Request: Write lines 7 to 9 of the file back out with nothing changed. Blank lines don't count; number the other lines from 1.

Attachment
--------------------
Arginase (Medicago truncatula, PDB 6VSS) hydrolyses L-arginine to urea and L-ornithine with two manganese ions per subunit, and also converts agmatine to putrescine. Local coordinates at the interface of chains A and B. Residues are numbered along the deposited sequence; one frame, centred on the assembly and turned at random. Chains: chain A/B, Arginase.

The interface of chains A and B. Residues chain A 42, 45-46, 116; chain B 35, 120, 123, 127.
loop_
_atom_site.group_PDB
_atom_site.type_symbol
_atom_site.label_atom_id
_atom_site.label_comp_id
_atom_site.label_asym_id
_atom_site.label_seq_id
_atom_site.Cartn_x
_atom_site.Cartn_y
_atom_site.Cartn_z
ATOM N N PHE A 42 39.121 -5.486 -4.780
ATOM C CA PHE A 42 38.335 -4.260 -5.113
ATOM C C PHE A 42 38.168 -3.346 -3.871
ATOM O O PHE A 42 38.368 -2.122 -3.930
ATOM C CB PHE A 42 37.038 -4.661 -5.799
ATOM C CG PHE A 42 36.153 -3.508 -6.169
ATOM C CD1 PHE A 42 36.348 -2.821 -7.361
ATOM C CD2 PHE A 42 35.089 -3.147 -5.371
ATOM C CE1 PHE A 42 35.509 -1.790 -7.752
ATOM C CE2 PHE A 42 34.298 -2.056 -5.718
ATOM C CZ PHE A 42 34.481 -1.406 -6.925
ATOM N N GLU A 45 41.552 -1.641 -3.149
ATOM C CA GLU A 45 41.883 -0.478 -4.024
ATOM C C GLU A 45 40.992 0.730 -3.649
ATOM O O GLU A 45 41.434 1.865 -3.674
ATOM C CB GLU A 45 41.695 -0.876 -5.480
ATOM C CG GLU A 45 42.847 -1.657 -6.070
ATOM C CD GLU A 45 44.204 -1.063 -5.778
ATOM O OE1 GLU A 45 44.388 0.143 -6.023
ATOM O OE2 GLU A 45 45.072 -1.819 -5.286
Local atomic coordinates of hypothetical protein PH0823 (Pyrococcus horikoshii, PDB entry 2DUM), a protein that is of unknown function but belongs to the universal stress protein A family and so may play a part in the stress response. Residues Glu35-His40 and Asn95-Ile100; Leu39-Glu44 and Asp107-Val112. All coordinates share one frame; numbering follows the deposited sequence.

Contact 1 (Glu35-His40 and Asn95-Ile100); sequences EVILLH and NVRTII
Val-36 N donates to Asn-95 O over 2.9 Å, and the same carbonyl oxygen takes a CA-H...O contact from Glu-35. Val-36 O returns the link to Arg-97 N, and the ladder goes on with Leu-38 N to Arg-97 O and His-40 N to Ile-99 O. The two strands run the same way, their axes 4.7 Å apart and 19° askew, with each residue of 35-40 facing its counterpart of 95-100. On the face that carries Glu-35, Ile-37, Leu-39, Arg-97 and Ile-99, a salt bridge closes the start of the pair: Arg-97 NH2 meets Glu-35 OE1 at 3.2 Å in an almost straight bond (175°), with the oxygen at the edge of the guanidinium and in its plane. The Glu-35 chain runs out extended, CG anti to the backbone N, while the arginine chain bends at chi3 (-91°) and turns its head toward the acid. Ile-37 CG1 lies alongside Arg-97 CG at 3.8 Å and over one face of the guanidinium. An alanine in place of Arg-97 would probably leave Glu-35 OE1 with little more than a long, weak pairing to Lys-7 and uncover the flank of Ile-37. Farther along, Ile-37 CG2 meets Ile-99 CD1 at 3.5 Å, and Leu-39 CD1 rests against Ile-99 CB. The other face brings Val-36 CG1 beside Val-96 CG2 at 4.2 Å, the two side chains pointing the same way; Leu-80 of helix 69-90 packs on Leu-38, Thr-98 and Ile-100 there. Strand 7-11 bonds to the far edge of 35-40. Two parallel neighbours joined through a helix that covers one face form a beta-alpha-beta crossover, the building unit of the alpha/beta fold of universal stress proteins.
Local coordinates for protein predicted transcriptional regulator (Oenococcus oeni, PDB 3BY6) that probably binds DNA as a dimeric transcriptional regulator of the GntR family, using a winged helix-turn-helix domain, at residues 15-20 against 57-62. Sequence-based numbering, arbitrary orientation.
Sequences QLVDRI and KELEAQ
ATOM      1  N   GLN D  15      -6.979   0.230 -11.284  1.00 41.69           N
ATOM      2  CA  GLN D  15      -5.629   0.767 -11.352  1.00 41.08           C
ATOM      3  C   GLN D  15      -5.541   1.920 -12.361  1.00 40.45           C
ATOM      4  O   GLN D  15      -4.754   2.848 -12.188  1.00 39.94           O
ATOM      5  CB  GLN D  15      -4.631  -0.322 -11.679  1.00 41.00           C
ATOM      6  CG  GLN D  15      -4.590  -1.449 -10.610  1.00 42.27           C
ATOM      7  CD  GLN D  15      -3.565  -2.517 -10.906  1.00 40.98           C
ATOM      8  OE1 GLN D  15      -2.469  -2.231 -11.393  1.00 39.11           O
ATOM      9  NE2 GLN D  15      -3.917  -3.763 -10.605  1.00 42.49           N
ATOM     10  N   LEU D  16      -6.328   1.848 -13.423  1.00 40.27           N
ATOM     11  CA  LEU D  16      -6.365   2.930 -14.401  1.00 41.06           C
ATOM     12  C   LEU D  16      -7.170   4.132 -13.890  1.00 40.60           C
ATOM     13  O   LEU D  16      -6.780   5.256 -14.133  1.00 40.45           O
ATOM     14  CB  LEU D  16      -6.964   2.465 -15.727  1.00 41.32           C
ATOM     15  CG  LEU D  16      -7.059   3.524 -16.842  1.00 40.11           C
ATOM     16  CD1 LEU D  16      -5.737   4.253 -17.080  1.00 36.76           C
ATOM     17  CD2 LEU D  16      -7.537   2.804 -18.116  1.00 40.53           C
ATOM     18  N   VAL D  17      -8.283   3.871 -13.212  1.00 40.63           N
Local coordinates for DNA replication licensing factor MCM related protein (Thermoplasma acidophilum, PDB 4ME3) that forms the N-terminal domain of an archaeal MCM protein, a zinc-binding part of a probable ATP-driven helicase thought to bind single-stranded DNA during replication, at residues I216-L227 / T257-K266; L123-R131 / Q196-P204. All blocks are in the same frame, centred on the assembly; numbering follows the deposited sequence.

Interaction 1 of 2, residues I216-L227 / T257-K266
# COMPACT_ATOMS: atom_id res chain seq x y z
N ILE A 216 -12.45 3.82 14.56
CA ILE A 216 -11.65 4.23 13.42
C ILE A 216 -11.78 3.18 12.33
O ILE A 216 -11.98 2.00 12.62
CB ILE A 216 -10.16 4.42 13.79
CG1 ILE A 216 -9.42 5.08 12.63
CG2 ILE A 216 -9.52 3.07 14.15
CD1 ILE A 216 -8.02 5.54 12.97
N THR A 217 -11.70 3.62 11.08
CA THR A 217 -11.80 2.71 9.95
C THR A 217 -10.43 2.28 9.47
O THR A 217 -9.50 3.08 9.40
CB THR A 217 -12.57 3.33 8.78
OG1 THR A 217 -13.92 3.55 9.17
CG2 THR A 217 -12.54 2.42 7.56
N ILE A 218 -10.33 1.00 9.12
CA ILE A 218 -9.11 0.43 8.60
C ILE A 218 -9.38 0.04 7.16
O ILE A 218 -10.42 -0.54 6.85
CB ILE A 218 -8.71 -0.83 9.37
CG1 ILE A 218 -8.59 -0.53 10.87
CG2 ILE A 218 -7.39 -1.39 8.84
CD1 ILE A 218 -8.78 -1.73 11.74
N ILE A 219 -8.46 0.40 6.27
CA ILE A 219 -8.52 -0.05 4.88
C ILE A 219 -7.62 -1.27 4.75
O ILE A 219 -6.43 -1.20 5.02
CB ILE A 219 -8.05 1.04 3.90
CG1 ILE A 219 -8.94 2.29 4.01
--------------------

_atom_site.label_comp_id
_atom_site.label_asym_id
_atom_site.label_seq_id